‘Most people renting from a private landlord have little security and can be asked to move any time after the first six months. It’s not surprising then that many don’t bother to register to vote, because they may have moved on before the next elections. But registering to vote is now more important than ever. It only takes a few minutes to register online with your mobile, and then your voice will really count when you join us in calling for a decent, affordable and
secure home for all renters.’

Nathalie Combes, Mosaic (LGBT+ Young Persons’) Trust:

‘Voter registration campaigns are vital to helping everyone be part of the decision-making that impacts the environment and every individual in this society
and beyond. We can be the change we want to see, starting with being registered to vote.’

Silvia Tadiello, Communication Worker, Migrant Voice:

‘Many migrants have been long-term residents in the UK and play active roles in the society, both nationally and locally: it is vital that they can take part in the country’s democratic life and make their voices heard. Yet too many migrants are not able to take part in voting, and others are unsure of their rights to vote. Understanding your voting rights can be tricky if you’re a migrant, which is why informing and encouraging everyone to register is so important.’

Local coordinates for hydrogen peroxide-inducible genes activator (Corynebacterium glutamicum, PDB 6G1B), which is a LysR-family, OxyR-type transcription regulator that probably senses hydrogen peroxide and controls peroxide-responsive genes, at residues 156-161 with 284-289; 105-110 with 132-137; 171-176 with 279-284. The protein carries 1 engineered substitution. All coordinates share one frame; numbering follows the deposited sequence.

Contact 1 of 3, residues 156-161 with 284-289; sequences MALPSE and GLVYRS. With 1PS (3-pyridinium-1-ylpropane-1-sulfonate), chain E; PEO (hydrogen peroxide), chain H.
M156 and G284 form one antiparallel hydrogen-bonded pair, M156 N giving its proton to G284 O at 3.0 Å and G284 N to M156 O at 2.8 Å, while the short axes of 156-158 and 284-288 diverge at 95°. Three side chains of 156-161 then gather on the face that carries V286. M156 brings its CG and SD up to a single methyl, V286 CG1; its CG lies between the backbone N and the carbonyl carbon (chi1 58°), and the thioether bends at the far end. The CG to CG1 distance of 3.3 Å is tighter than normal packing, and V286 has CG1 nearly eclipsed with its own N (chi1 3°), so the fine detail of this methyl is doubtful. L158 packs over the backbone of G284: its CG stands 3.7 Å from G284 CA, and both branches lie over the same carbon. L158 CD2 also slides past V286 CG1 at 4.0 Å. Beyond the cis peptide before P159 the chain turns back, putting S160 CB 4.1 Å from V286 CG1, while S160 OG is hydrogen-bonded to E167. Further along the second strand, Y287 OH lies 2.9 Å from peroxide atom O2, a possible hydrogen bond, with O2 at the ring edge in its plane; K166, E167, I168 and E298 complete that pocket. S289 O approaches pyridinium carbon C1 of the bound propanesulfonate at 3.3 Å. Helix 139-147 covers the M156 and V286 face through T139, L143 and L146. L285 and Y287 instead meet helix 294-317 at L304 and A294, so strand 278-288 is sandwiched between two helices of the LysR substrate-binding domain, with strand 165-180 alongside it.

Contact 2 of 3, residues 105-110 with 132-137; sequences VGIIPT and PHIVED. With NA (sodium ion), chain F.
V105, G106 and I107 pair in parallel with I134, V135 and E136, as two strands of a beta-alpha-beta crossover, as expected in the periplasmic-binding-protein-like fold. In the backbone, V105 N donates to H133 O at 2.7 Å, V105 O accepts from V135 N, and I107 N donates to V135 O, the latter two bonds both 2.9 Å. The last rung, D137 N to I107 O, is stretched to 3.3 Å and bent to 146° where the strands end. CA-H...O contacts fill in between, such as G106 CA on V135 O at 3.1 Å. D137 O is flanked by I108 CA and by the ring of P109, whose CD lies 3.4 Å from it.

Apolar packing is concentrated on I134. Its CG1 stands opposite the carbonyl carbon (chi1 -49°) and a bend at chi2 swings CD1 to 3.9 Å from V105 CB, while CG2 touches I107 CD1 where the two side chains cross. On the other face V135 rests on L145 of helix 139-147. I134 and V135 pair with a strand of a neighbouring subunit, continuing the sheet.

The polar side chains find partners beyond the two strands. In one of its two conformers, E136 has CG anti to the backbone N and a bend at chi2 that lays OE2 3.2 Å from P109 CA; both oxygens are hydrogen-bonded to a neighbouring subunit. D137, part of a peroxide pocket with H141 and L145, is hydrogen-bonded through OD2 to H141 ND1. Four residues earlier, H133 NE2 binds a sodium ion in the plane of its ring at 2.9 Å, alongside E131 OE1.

Tanya Taylor, Heads of Communications, Young Ealing Foundation:

‘This campaign is important to the Young Ealing Foundation because we are passionate about amplifying the voice of those who often do not get heard. Seventy-five per cent of our members are from marginalised groups, and all of them are working with young people. Young people’s voices matter. They are the future — decisions being made in government now, will affect them more than any of us. They deserve to influence policy and decision-making that will affect their future.’

To find out more about LVRW 2022 and access all the resources produced for this project — infographics, posters, animations, a video, materials in community languages and the Media and Political Literacy resources created by Shout Out UK for educators — please visit the GLA LVRW Hub at registertovote.london

DISCLAIMER: The articles on our website are not endorsed by, or the opinions of Shout Out UK (SOUK), but exclusively the views of the author.